Under the conditions [5-oxoacid]0 ≫ [oxidant]0 ≫ [Ru(III)], the stoichiometry of the catalytic reaction was determined by equilibrating reaction mixture of various [perborate]/[5-oxoacid] ratios at 308 K for 12 h, keeping all other reagents constant. Estimation of unconsumed perborate (iodometrically) revealed that one mole of 5-oxoacid consumed three moles of perborate (Scheme 2).

879608.sch.002
Scheme 2

The products were extracted with ether, dried, and analyzed. Benzoic acid was identified by its melting point (121°C). Then it was estimated quantitatively using UV-visible spectrophotometry with a standard curve at  nm. Succinic acid was identified by its melting point (185°C) and also tested with its characteristic spot test [20]. Identification of the products, namely, benzoic and succinic acids, was also made by comparing the values of the authentic samples.

3. Results

3.1. Effect of Concentrations

In acidic medium, ruthenium(III) chloride catalyzes perborate oxidation of 5-oxoacids whereas cobalt(II) chloride, nickel(II) chloride, chromium(III) chloride, titanium(IV) chloride, cerium(III) chloride, thorium(IV) chloride, uranium(VI) chloride, copper(II) chloride, zinc(II) chloride, cadmium(II) chloride, mercury(II) chloride, aluminum(III) chloride, tin(II) chloride, lead(II) chloride, arsenic(III) chloride, antimony(III) chloride, bismuth(III) chloride, selenium(IV) chloride, and tellurium(IV) chloride do not.

Ruthenium(III) catalyzes perborate oxidation of substituted 5-oxoacids in acidic medium and the oxidation is first order with respect to perborate. Under the conditions [5-oxoacid]0 ≫ [oxidant]0 ≫ [Ru(III)], plot of log [perborate]t versus time is linear at least up to 80% of the oxidation with correlation coefficient not less than 0.999 and standard error of estimate not larger than 0.013. The specific rate of oxidation in perborate remains constant when [perborate]0 is increased by 8-fold (Table 1).

tab1
Table 1: Pseudo-first order rate constant for perborate oxidation of substituted 5-oxo acids in presence of ruthenium(III)a.
3.2. Effect of Catalyst

The oxidation is catalyzed by ruthenium(III) as well. The specific rate of oxidation in perborate increases with the increasing [Ru(III)] (Table 2). Plot of , the specific oxidation rate in perborate in the presence of catalyst, versus [Ru(III)] is a straight line with a positive -intercept (Figure 1; and 0.9997, and 1.12 × 10−4, slope = 44.1 and 50.5 dm3 mol−1 s−1, and intercept = 3.10 × 10−3 and 2.87 × 10−3 s−1 for ruthenium(III).

tab2
Table 2: Ruthenium(III) catalysis of perborate oxidation of substituted 5-oxo acidsa.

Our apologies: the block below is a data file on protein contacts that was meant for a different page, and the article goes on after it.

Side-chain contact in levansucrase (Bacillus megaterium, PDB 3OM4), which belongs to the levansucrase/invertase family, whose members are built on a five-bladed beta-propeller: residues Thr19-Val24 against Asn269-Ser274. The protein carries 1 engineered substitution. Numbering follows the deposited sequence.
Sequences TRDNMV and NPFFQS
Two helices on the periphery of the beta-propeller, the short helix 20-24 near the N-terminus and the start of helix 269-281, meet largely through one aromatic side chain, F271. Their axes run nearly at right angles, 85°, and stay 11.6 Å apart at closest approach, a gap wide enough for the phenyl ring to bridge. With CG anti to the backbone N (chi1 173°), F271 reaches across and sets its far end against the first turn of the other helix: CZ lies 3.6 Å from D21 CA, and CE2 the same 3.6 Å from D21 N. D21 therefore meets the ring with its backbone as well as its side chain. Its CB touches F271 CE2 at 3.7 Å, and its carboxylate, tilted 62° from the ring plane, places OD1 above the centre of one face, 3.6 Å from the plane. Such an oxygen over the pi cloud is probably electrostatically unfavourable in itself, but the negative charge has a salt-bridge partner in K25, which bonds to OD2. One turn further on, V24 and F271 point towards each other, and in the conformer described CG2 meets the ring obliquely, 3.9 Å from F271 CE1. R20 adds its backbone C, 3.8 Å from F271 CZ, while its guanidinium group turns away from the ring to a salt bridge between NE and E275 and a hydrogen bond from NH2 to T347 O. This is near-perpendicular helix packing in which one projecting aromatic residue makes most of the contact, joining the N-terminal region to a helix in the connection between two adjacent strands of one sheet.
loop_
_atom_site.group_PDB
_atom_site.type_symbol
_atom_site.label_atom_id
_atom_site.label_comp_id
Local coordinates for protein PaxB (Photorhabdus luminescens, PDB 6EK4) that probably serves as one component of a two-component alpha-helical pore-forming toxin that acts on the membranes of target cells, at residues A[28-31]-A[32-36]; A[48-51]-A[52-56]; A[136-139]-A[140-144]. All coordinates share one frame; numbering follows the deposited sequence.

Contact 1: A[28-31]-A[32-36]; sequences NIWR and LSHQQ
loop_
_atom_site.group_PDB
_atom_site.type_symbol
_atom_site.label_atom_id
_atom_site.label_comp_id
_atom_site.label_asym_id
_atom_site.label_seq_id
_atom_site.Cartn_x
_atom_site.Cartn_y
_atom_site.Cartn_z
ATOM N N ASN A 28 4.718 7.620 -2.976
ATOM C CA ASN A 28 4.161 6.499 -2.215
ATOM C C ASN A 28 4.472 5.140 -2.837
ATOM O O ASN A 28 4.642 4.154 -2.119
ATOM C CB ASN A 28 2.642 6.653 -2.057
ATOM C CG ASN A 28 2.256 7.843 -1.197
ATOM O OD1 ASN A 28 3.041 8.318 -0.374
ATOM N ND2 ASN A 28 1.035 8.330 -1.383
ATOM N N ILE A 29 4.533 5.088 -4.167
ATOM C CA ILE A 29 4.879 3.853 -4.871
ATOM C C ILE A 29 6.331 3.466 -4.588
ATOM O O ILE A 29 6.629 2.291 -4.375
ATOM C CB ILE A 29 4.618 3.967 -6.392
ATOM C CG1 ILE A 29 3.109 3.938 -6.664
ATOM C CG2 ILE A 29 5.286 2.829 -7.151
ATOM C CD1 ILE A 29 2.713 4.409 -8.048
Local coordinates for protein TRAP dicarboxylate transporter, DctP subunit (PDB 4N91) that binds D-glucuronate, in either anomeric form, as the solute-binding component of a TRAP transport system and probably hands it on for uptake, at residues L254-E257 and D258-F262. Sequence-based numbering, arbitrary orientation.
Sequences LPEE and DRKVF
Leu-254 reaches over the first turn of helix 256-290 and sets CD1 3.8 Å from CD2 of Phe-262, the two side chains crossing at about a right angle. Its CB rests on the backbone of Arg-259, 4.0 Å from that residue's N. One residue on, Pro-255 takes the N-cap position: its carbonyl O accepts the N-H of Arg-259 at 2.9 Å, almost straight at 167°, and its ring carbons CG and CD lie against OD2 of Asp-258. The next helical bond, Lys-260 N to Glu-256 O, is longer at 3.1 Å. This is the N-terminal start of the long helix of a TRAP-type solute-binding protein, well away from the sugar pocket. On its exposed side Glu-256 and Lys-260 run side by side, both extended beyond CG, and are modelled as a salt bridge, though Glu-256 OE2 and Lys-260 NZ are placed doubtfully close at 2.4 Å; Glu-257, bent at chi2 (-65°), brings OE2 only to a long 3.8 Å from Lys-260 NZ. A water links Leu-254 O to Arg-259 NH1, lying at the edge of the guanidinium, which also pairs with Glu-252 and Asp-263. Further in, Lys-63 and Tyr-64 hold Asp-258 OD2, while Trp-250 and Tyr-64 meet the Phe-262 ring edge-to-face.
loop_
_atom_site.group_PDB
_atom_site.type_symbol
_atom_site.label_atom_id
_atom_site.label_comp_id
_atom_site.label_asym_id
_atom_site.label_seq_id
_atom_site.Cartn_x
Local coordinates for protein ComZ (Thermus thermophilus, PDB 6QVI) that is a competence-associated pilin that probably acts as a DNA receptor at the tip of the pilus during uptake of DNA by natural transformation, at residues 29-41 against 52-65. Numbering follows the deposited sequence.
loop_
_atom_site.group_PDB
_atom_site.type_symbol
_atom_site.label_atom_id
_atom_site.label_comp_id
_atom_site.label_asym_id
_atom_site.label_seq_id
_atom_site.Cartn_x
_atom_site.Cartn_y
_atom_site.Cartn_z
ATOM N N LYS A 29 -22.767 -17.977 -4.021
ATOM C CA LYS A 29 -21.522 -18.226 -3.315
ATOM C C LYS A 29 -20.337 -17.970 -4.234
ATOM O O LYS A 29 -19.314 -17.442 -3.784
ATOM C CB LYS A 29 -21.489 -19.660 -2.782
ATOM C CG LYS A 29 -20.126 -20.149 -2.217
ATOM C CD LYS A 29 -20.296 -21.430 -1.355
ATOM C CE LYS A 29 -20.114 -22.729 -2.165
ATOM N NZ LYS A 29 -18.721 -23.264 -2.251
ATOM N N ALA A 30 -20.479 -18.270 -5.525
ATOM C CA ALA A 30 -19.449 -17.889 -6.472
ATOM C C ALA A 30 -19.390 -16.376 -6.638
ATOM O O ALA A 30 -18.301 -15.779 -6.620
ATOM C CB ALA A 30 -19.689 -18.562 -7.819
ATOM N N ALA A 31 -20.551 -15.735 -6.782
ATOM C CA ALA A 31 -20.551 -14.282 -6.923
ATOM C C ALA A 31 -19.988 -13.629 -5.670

879608.fig.001
Figure 1: Linear dependence of on [catalyst] under the conditions of Table 2. (S1) –H, (S2) 4′-methoxy, (S3) 4′-methyl, (S4) 4′-phenyl, (S5) 4′-Chloro, (S6) 4′-bromo, (S7) 3′-nitro.

The oxidation proceeds in the absence of catalysts also and the uncatalyzed oxidation is first order in the oxidant. Plot of log [perborate]t versus time is linear. Also, the pseudo-first order rate constant of the uncatalyzed oxidation () remains constant when the [perborate]0 is varied 8-fold. The -intercepts of versus [Ru(III)] plots are equal to the specific rate of uncatalyzed oxidation. The difference is the specific rate of ruthenium(III) catalyzed oxidation, and the ruthenium(III) catalyzed oxidation is first order with respect to the catalyst.

At fixed [perborate]0, [H+] and [Ru(III)], the specific rate of ruthenium(III) catalyzed oxidation increases but less rapidly with the increasing [5-oxoacid]0 (Table 3). The dependence of specific rate of ruthenium(III) catalyzed oxidation on [5-oxoacid]0 at 298, 308, and 318 K is the Michaelis-Menten type (Figure 2). The double reciprocal plot of rate versus [5-oxoacid]0 and the statistically balanced Hanes plot ([5-oxoacid]0/() versus [5-oxoacid]0) are linear (Figure 3; Hanes plot: slope = 1.67 × 102, 1.01 × 102, and 79.2 s, intercept = 9.77, 3.82, and 1.62 mol dm−3 s, , 0.993, and 0.982, , 0.388, and 0.446 at 298, 308, and 318 K, resp.).

tab3
Table 3: Rate dependence on 5-oxoacid.
879608.fig.002
Figure 2: Variation of with [5-oxoacid]0 under the conditions of Table 3 at (a) 298 K, (b) 308 K, and (c) 318 K. (S1) –H, (S2) 4′-methoxy, (S3) 4′-methyl, (S4) 4′-phenyl, (S5) 4′-chloro, (S6) 4′-bromo, (S7) 3′-nitro.
879608.fig.003
Figure 3: Hanes plot under the conditions of Table 3 at (a) 298 K, (b) 308 K, and (c) 318 K. (S1) –H, (S2) 4′-methoxy, (S3) 4′-methyl, (S4) 4′-phenyl, (S5) 4′-chloro, (S6) 4′-bromo, (S7) 3′-nitro.

The rate of ruthenium(III) catalyzed oxidation is independent of [H+] of the medium. At fixed [perborate]0, [5-oxoacid]0, and [Ru(III)], () remains constant when [H+] is varied twentyfold. Table 4 presents constancy of specific reaction rate at different acidities. But, both the catalyzed and uncatalyzed oxidations occur only in acidic medium.

tab4
Table 4: Oxidation rates at different aciditiesa.
3.3. Influence of Salt Effect and Solvent Polarity

The variation of oxidation rate with ionic strength of the medium (adjusted with KNO3) is quite small at low [H+] but appreciable at high [H+] (Table 5).

tab5
Table 5: Influence of ionic strength on ruthenium(III) catalysisa.

At low and high acidities, the ruthenium(III) catalyzed oxidation rate increases with the decreasing dielectric constant of the reaction medium; the dielectric constant was decreased by the addition of acetic acid (Table 6).

tab6
Table 6: Influence of dielectric constant of the medium on ruthenium(III) catalysisa.
3.4. Effect of Hydrogen Peroxide

Under identical conditions, the rates of ruthenium(III) catalyzed oxidation of 5-oxoacids by perborate and hydrogen peroxide are almost the same (Table 7).

tab7
Table 7: Ruthenium(III) catalyzed oxidation of hydrogen peroxidea.
3.5. Influence of Metaborate and Orthoboric Acid

Boric acid or borate neither retards nor enhances the oxidation. Initial addition of metaborate or boric acid to the reaction solution has insignificant effect on the rates of oxidation by perborate and hydrogen peroxide (Table 8). The reaction solution, when the oxidation is in progress, does not induce polymerization of vinyl monomer acrylonitrile. Also, initial addition of acrylonitrile to the reaction mixture fails to suppress the oxidation rate (Table 8). During the course of oxidation, the reaction solution does not show an ESR signal (Bruker X-band) for any radical.

tab8
Table 8: Influence of borate and boric acida.